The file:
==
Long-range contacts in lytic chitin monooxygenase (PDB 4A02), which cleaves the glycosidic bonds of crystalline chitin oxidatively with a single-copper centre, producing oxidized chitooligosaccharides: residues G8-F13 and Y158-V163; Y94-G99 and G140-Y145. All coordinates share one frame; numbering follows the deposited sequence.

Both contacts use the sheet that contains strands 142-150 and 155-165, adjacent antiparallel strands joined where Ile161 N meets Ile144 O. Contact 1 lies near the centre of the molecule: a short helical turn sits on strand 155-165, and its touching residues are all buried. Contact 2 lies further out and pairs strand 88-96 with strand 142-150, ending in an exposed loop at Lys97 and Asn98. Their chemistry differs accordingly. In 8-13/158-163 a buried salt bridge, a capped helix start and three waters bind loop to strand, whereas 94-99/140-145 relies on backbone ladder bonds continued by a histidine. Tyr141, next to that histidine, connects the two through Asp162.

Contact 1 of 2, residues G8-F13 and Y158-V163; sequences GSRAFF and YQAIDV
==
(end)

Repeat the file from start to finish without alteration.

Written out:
Long-range contacts in lytic chitin monooxygenase (PDB 4A02), which cleaves the glycosidic bonds of crystalline chitin oxidatively with a single-copper centre, producing oxidized chitooligosaccharides: residues G8-F13 and Y158-V163; Y94-G99 and G140-Y145. All coordinates share one frame; numbering follows the deposited sequence.

Both contacts use the sheet that contains strands 142-150 and 155-165, adjacent antiparallel strands joined where Ile161 N meets Ile144 O. Contact 1 lies near the centre of the molecule: a short helical turn sits on strand 155-165, and its touching residues are all buried. Contact 2 lies further out and pairs strand 88-96 with strand 142-150, ending in an exposed loop at Lys97 and Asn98. Their chemistry differs accordingly. In 8-13/158-163 a buried salt bridge, a capped helix start and three waters bind loop to strand, whereas 94-99/140-145 relies on backbone ladder bonds continued by a histidine. Tyr141, next to that histidine, connects the two through Asp162.

Contact 1 of 2, residues G8-F13 and Y158-V163; sequences GSRAFF and YQAIDV